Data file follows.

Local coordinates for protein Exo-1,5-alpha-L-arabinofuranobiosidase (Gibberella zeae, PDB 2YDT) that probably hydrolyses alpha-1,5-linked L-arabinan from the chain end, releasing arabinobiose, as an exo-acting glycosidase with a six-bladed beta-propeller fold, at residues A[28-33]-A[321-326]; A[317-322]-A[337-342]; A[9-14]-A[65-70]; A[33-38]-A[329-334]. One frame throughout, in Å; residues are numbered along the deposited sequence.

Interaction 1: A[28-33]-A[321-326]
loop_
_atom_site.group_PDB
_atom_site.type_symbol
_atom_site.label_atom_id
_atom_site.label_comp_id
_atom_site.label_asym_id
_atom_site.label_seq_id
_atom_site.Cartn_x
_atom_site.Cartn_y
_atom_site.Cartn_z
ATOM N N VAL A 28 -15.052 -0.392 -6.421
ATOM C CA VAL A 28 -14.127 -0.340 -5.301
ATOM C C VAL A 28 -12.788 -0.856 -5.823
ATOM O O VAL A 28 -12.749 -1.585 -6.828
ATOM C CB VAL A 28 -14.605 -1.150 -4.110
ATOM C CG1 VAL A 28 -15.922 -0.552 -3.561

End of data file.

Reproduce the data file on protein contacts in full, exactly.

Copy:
Local coordinates for protein Exo-1,5-alpha-L-arabinofuranobiosidase (Gibberella zeae, PDB 2YDT) that probably hydrolyses alpha-1,5-linked L-arabinan from the chain end, releasing arabinobiose, as an exo-acting glycosidase with a six-bladed beta-propeller fold, at residues A[28-33]-A[321-326]; A[317-322]-A[337-342]; A[9-14]-A[65-70]; A[33-38]-A[329-334]. One frame throughout, in Å; residues are numbered along the deposited sequence.

Interaction 1: A[28-33]-A[321-326]
loop_
_atom_site.group_PDB
_atom_site.type_symbol
_atom_site.label_atom_id
_atom_site.label_comp_id
_atom_site.label_asym_id
_atom_site.label_seq_id
_atom_site.Cartn_x
_atom_site.Cartn_y
_atom_site.Cartn_z
ATOM N N VAL A 28 -15.052 -0.392 -6.421
ATOM C CA VAL A 28 -14.127 -0.340 -5.301
ATOM C C VAL A 28 -12.788 -0.856 -5.823
ATOM O O VAL A 28 -12.749 -1.585 -6.828
ATOM C CB VAL A 28 -14.605 -1.150 -4.110
ATOM C CG1 VAL A 28 -15.922 -0.552 -3.561